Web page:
When drafting a conditional obligation for your client to pay money (or do anything else), give some thought to specifying in detail:
(1) who has the burden of proving that the conditions for payment have been met, and
(2) just what is required to carry that burden.
As a simple example, let’s assume that you want to tell your kid that you’ll pay her $100 for making straight-A grades.
- If you felt the need to be explicit about it, you could say that the kid must show you her report card.
- It’d be unwise for you to say that you’d pay her unless you showed that she got at least one grade that wasn’t an A.
Along those lines, the oil company BP probably wishes, with 20-20 hindsight, that it had been tougher and more explicit on point #2 above in its settlement agreement for certain class-action claims arising from the Deepwater Horizon oil spill:
- The settlement agreement documents stated that people and businesses that met certain prerequisites would be compensated from a fund set up by BP, without any need to produce evidence that their injuries resulted from the spill; all they had to do was to certify, under penalty of perjury, that this was the case.
- But then the independent claim administrator issued an interpretation that he would pay such claims without regard to whether the claimants’ injuries had been caused by factors other than the oil spill.
- That reportedly caused a veritable land rush of claims; as a dissenting appeals court judge argued, “[c]laimants whose losses had absolutely nothing to do with Deepwater Horizon or BP’s conduct will recover [that is, receive compensation from BP] as a result of this ruling.” In re Deepwater Horizon, No. 13-30315, slip op. at 25 (5th Cir. Mar. 3, 2014) (Clement, J., dissenting).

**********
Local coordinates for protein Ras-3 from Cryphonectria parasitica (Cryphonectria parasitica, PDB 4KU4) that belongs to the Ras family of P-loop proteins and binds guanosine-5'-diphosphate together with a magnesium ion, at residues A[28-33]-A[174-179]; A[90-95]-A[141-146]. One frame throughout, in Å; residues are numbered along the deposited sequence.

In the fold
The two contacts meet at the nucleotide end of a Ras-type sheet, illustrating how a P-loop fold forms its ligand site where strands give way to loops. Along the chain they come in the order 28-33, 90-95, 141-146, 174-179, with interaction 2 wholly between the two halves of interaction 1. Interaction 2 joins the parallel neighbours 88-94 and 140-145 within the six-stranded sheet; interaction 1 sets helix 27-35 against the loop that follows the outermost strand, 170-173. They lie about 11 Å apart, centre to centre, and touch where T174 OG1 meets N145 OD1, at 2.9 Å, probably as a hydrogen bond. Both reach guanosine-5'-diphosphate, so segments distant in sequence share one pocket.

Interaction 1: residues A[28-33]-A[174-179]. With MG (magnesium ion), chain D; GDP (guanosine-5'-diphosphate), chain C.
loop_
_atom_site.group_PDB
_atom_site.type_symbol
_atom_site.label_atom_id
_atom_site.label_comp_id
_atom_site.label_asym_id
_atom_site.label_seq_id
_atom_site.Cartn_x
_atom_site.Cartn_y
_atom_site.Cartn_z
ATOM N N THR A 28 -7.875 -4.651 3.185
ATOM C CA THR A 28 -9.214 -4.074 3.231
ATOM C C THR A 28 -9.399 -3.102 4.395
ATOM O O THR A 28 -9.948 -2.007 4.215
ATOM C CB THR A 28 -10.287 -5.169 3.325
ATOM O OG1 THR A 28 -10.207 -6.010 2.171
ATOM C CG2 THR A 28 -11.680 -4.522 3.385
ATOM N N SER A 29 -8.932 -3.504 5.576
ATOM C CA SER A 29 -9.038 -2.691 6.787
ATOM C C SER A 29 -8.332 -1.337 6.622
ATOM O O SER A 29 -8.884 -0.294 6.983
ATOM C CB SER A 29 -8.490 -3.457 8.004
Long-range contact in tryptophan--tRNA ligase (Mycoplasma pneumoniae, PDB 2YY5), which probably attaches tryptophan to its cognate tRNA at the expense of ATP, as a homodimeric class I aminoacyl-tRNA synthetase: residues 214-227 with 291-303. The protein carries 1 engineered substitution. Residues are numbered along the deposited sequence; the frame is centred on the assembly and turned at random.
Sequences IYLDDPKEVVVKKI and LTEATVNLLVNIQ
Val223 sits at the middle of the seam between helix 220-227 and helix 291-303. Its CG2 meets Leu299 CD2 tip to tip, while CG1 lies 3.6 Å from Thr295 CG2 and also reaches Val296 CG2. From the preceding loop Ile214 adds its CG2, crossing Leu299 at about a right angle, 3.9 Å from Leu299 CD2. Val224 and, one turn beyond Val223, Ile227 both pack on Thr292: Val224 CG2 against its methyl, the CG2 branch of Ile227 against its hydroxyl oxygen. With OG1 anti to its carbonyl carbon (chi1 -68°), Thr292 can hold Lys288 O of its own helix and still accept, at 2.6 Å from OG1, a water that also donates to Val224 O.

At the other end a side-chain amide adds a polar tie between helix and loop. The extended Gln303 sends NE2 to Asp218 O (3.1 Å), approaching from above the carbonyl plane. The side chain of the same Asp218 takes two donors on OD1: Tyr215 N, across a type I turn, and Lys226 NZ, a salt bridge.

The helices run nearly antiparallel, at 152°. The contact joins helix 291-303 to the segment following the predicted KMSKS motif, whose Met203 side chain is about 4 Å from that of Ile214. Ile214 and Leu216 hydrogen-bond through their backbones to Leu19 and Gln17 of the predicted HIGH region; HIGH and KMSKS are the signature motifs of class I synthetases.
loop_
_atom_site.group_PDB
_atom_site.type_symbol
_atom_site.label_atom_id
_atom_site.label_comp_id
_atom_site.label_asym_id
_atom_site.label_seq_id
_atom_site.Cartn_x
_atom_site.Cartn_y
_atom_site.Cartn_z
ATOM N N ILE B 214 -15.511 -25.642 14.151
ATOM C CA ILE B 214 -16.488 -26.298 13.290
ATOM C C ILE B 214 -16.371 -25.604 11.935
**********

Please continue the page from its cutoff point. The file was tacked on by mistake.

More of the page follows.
The Houston Chronicle reported that, in BP’s certiorari petition seeking review by the (U.S.) Supreme Court, filed this past Friday (apparently not available online), BP argued that:
… it [BP] has made about $546 million in payments to claimants who “reside far from the Gulf Coast and are engaged in business activities that bear no logical connection to the spill.”
And, the company said, it has also made $76 million in payments to claimants whose losses had nothing to do with the spill, such as businesses with warehouses that had burned down before the spill.
Collin Eaton, BP appeals to Supreme Court on spill settlement (FuelFix.com 2014).
Lesson: Be careful about how you phrase the conditions in a conditional obligation. There can be a big difference between:
- I will pay you if you show that X is true, on the one hand,
- I will pay you unless I show that X is not true.